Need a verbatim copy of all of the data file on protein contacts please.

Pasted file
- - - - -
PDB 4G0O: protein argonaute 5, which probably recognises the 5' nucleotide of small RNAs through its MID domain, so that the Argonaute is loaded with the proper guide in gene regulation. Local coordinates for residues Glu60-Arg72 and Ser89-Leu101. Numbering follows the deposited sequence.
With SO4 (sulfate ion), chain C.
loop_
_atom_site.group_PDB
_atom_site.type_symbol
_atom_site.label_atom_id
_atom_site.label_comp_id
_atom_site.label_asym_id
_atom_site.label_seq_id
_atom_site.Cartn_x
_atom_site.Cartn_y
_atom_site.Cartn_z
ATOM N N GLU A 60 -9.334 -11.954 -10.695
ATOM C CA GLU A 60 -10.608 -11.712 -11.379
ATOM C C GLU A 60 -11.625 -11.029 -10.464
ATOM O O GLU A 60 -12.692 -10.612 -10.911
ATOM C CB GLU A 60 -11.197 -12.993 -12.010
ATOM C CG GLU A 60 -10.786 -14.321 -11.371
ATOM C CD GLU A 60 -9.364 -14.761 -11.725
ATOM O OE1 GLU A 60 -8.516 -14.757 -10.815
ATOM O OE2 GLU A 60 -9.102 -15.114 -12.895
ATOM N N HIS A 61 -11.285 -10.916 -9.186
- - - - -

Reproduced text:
PDB 4G0O: protein argonaute 5, which probably recognises the 5' nucleotide of small RNAs through its MID domain, so that the Argonaute is loaded with the proper guide in gene regulation. Local coordinates for residues Glu60-Arg72 and Ser89-Leu101. Numbering follows the deposited sequence.
With SO4 (sulfate ion), chain C.
loop_
_atom_site.group_PDB
_atom_site.type_symbol
_atom_site.label_atom_id
_atom_site.label_comp_id
_atom_site.label_asym_id
_atom_site.label_seq_id
_atom_site.Cartn_x
_atom_site.Cartn_y
_atom_site.Cartn_z
ATOM N N GLU A 60 -9.334 -11.954 -10.695
ATOM C CA GLU A 60 -10.608 -11.712 -11.379
ATOM C C GLU A 60 -11.625 -11.029 -10.464
ATOM O O GLU A 60 -12.692 -10.612 -10.911
ATOM C CB GLU A 60 -11.197 -12.993 -12.010
ATOM C CG GLU A 60 -10.786 -14.321 -11.371
ATOM C CD GLU A 60 -9.364 -14.761 -11.725
ATOM O OE1 GLU A 60 -8.516 -14.757 -10.815
ATOM O OE2 GLU A 60 -9.102 -15.114 -12.895
ATOM N N HIS A 61 -11.285 -10.916 -9.186